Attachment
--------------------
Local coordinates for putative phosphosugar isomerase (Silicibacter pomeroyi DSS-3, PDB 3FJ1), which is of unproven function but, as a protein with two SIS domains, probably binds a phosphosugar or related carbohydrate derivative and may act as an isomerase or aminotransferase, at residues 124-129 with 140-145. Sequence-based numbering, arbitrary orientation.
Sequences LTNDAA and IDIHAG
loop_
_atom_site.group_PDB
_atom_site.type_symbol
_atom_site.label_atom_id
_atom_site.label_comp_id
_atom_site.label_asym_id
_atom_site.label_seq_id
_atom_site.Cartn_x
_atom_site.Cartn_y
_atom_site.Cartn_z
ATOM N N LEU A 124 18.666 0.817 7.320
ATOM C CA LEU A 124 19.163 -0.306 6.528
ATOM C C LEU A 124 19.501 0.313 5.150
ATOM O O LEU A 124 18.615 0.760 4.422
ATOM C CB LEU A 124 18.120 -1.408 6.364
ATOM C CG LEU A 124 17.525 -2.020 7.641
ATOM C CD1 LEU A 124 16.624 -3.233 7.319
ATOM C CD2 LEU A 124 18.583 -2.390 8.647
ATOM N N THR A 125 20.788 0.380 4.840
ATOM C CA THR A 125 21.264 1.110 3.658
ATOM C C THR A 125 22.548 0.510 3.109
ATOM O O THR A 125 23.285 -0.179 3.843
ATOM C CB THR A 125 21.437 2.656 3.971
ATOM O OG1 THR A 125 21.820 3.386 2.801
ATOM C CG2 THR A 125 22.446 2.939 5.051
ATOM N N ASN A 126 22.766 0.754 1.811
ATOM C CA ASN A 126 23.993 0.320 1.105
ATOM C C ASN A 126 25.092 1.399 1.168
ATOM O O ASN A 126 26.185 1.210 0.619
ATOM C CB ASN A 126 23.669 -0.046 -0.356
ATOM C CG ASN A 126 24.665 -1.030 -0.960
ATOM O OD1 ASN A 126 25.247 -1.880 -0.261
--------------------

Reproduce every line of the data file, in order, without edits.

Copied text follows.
Local coordinates for putative phosphosugar isomerase (Silicibacter pomeroyi DSS-3, PDB 3FJ1), which is of unproven function but, as a protein with two SIS domains, probably binds a phosphosugar or related carbohydrate derivative and may act as an isomerase or aminotransferase, at residues 124-129 with 140-145. Sequence-based numbering, arbitrary orientation.
Sequences LTNDAA and IDIHAG
loop_
_atom_site.group_PDB
_atom_site.type_symbol
_atom_site.label_atom_id
_atom_site.label_comp_id
_atom_site.label_asym_id
_atom_site.label_seq_id
_atom_site.Cartn_x
_atom_site.Cartn_y
_atom_site.Cartn_z
ATOM N N LEU A 124 18.666 0.817 7.320
ATOM C CA LEU A 124 19.163 -0.306 6.528
ATOM C C LEU A 124 19.501 0.313 5.150
ATOM O O LEU A 124 18.615 0.760 4.422
ATOM C CB LEU A 124 18.120 -1.408 6.364
ATOM C CG LEU A 124 17.525 -2.020 7.641
ATOM C CD1 LEU A 124 16.624 -3.233 7.319
ATOM C CD2 LEU A 124 18.583 -2.390 8.647
ATOM N N THR A 125 20.788 0.380 4.840
ATOM C CA THR A 125 21.264 1.110 3.658
ATOM C C THR A 125 22.548 0.510 3.109
ATOM O O THR A 125 23.285 -0.179 3.843
ATOM C CB THR A 125 21.437 2.656 3.971
ATOM O OG1 THR A 125 21.820 3.386 2.801
ATOM C CG2 THR A 125 22.446 2.939 5.051
ATOM N N ASN A 126 22.766 0.754 1.811
ATOM C CA ASN A 126 23.993 0.320 1.105
ATOM C C ASN A 126 25.092 1.399 1.168
ATOM O O ASN A 126 26.185 1.210 0.619
ATOM C CB ASN A 126 23.669 -0.046 -0.356
ATOM C CG ASN A 126 24.665 -1.030 -0.960
ATOM O OD1 ASN A 126 25.247 -1.880 -0.261